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Memristor Engineering: Modeling, Fabrication, and Characterization
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Memristors are the predicted fourth fundamental passive element of circuits, connecting a previously missing relationship between charge q and flux-linkage φ. It was first fabricated by a team led by Stanley Williams in 2008 and since many examples have been fabricated, but there is still much debate over how to properly model these devices, what is the physical mechanism for their behavior and even whether or not current examples can be considered the theoretical Memristor predicted by Leon Chua in 1971. This dissertation shows that barriers preventing injection of charges to the switching medium are likely the cause of exponential terms in model, and this phenomenological cause for the differences found between manufactured devices and the theoretical device can be simply translated by diodes in series with an "ideal" Memristor. These non-idealities can be modeled by devices familiar to circuit designer such as diodes, and by using common tools such as SPICE, an effective model is provided for simulation of Memristors. To try and clear the confusion over what an ideal Memristor is, a new unit of memristance is proposed, being named after Leon Chua: the Chua [Ch], representing the SI units of Ω/C. It is shown that this new way of describing Memristors by their own merit is valid and derives from the same reciprocity that suggested the existence of the device in the first place, being validated against several fabricated examples. This theory also explains some difficulties in measuring these devices, namely the fact that measurement and forming of the memristance are not completely independent and the fact that there is an inverse square dependency with the area; effectively explaining why memristive devices were found only when process nodes shrunk enough that the effects were more obvious. Finally, this work proposes a structure that is simultaneously a HEMT and a Memristor, and cannot simply be explained by an association of one of each device; this is because the threshold voltage of the transistor appears to change proportionally to the state variable of the Memristor, effectively correlating the devices and causing an amplification of the change in resistance of the memristor. This fact enables the creation of a memristive synapse that could be used in future neuromorphic circuitry, being more efficient than currently proposed 1T1M circuits.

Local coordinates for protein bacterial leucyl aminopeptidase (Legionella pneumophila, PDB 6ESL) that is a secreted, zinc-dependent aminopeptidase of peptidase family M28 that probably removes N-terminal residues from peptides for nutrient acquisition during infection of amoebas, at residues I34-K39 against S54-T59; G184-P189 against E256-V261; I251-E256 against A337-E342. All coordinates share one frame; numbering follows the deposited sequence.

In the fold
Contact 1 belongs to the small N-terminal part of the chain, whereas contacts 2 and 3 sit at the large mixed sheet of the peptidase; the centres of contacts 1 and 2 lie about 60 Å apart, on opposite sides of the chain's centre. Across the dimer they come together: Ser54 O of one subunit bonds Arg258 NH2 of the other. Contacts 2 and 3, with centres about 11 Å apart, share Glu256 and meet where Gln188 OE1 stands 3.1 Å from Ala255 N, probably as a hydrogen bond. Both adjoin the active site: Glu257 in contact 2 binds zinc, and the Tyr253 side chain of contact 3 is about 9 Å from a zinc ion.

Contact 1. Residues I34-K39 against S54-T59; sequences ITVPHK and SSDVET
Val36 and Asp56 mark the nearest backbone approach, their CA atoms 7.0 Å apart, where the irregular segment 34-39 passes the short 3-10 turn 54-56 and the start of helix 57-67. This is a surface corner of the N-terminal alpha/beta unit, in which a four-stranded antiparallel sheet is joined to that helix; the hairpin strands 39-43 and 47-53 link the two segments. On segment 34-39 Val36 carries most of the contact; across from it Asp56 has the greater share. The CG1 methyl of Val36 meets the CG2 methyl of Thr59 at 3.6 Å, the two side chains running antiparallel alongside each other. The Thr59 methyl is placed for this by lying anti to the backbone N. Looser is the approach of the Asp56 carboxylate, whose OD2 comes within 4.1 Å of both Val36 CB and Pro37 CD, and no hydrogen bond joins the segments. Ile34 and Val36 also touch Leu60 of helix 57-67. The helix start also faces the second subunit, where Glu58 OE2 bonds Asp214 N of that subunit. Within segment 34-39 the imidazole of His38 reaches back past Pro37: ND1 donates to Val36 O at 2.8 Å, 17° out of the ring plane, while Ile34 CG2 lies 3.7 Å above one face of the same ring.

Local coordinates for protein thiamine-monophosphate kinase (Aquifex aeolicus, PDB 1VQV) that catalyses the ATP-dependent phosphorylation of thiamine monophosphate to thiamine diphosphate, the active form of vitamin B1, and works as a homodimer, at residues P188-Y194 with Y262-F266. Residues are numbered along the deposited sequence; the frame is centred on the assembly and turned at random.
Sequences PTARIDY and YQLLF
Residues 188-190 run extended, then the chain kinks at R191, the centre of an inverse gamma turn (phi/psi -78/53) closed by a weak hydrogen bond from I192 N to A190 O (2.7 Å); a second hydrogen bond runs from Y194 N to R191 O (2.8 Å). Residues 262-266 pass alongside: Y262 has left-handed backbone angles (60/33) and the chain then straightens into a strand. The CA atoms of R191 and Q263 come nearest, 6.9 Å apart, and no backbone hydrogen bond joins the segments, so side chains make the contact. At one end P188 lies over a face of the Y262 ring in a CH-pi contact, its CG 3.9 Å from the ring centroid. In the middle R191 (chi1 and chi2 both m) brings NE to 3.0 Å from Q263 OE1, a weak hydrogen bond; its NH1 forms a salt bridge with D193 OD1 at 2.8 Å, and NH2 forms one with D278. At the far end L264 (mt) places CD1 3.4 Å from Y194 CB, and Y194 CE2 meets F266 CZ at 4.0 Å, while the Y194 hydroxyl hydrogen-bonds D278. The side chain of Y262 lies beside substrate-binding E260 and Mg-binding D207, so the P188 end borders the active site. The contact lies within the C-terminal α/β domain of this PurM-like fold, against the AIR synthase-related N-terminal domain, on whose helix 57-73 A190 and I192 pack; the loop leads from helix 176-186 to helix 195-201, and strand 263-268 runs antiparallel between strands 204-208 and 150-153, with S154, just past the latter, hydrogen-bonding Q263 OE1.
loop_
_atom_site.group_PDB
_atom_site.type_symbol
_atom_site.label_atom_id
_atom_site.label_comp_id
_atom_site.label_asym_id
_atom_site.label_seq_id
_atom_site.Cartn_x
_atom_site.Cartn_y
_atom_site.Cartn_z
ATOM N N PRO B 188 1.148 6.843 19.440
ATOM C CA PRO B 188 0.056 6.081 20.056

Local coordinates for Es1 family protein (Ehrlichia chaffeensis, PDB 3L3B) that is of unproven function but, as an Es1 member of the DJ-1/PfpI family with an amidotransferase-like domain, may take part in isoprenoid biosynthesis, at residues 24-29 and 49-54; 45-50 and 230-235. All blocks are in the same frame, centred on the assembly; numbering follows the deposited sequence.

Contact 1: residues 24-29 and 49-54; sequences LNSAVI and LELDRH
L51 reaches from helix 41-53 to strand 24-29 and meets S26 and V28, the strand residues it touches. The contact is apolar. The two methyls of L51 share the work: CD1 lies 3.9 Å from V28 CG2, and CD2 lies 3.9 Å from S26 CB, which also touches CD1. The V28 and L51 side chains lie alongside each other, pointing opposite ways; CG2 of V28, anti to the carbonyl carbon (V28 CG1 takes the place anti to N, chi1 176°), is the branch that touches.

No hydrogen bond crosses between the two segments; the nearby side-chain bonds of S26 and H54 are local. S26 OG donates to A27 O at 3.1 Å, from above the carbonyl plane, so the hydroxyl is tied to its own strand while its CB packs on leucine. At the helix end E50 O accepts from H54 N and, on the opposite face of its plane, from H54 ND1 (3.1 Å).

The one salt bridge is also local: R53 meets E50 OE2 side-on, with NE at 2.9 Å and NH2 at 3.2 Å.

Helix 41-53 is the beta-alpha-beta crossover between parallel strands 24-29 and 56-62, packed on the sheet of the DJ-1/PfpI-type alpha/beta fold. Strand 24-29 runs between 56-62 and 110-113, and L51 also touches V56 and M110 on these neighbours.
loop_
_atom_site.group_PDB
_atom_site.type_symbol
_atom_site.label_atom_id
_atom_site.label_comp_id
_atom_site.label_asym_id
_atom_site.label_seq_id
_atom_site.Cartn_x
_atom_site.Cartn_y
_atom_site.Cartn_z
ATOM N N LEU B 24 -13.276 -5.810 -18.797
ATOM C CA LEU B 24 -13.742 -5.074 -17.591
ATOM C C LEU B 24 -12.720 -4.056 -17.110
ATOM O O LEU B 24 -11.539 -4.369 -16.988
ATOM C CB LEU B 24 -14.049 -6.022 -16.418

Yamamoto, Alexandre Yasuo (2019). Memristor Engineering: Modeling, Fabrication, and Characterization. Doctoral dissertation, Texas A&M University. Available electronically from